picture of a professor with several students lifting up a large medal beam

Gateway Courses

Sometimes gateway courses, gatekeepers to students’ progression in a major, can be perceived of by students as well as taught by instructors as “weed-out classes.”  “Weed-out courses” are classes designed with the intention of eliminating students from a certain field so that only the “best” or “strongest” students can make it through, and therefore continue studying the subject. While weed-out classes are a concern in many disciplines, they are particularly prominent in science, technology, engineering and math (STEM) fields, especially in courses that are intended to be introductory level. Students have reported completely changing majors and even career paths simply due to an experience with a weed-out course.

In order to avoid the harmful and toxic dynamic of a weed-out class, it is important to start by focusing on the environment in the classroom, and ensuring that it is welcoming, encouraging, and optimistic. Otherwise, students may feel as if they don’t belong and are not good enough to be taking the class. When an instructor goes into a course with the expectation that many students will likely fail the class, it may signal to students that the instructor does not want them to learn about their field. This is not to say a class cannot be challenging-it absolutely can, but a lack of support from the professor can create an unfavorable environment for students. 

The instructor can certainly expect students to put effort into doing well on assignments or assessments, but a little compassion can go a long way for inclusivity. This simply means considering that students are people and taking their struggles into account. Working with students and helping them through the class material while they are navigating life challenges is a great way to foster learning while also it allows students from all backgrounds to learn about a subject they are passionate about. Instructors can do their best in supporting students such that they are not eliminated from their field of interest simply because of a hard time they encountered in college. In one-on-one interviews, students have also shared that compassionate professors allow them to better learn material and perform better on assignments. Practices like extending assignment deadlines for appropriate life circumstances, listening to student concerns, and working with students to help them perform to the best of their ability are essential to promoting an inclusive, rather than elitist, classroom. Being harsh and apathetic can discipline students, but it may not allow them to work to their full potential.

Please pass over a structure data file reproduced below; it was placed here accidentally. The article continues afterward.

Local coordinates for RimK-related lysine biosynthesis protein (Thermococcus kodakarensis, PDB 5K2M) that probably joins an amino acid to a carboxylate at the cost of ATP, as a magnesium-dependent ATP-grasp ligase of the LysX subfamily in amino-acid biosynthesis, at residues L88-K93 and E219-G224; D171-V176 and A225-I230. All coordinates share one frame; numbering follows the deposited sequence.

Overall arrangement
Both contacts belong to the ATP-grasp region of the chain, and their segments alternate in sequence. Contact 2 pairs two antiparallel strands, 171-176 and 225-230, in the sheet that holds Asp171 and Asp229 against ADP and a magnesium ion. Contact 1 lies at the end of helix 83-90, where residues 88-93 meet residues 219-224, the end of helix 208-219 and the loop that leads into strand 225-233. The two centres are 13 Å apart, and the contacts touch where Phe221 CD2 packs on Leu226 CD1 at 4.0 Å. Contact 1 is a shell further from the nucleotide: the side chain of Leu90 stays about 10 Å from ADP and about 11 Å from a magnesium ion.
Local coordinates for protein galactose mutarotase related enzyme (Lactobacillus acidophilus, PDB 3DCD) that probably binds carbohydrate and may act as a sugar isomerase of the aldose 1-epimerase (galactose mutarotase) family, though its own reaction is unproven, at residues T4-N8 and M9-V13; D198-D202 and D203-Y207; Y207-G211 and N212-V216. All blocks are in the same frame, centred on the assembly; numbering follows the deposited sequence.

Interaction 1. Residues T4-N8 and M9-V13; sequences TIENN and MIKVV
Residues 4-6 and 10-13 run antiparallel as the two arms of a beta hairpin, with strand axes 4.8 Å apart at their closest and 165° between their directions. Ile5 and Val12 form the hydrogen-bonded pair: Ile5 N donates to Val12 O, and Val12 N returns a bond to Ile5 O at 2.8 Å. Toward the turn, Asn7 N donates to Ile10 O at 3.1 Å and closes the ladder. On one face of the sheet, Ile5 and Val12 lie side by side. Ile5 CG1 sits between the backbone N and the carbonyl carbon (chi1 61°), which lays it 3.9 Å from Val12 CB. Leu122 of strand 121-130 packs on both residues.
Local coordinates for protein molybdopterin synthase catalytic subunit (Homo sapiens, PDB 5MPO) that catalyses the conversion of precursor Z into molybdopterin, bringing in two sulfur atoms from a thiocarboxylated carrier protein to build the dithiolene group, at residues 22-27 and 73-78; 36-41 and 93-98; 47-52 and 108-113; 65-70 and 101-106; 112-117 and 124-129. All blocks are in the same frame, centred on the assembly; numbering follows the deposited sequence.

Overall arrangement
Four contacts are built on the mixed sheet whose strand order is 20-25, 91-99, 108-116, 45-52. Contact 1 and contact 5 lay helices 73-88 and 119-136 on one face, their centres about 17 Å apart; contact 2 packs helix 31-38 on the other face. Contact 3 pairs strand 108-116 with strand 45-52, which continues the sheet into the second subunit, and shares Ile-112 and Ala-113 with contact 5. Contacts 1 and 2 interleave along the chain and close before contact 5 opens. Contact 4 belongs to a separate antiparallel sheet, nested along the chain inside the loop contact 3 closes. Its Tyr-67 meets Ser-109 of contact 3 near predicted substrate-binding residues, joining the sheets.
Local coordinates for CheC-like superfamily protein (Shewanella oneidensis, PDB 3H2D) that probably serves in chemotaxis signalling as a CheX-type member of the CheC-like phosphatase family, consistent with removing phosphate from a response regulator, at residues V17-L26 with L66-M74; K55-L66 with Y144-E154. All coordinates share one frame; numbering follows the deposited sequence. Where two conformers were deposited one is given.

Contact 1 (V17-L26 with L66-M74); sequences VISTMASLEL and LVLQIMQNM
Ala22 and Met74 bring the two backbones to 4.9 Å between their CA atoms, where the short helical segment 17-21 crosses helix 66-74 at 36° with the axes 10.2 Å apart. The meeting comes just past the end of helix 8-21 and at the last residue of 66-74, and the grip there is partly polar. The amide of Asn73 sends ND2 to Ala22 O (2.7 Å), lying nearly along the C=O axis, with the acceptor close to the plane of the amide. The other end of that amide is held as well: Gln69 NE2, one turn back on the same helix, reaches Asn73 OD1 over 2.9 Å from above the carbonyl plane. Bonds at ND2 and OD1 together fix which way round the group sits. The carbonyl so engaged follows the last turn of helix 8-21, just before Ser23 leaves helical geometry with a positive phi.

Integrating Diverse Content into STEM Courses

One of the more challenging facets of inclusive pedagogy is incorporating diversity and inclusion into a STEM (science, technology, engineering and mathematics) course. STEM curricula are often content-heavy, leaving less room for discussion in the classroom setting.

A great model of the ways in which social justice and inclusivity can be integrated into a STEM classroom lies in Lafayette’s Science and Technology in a Social Context (STSC) classes. These courses discuss different STEM topics while also bringing in discussions about social justice and diversity. Such classes demonstrate that it is completely possible to teach STEM topics in a social justice context. It could be by discussing, for example, how racism led a minority scientist’s work to be invalidated, but even if this is not applicable to the material, it could be as simple as asking students to think about why STEM fields are traditionally dominated by males.

Asking students to question social structure, systematic oppression, and other social injustices in the context of discrimination in STEM fields allows them to think deeper about how to improve the situation for marginalized groups. This also gives hope that as students move forward in their careers, they will be more cognizant of systematic injustice since this can be easy to forget in a field so dominated by facts and data.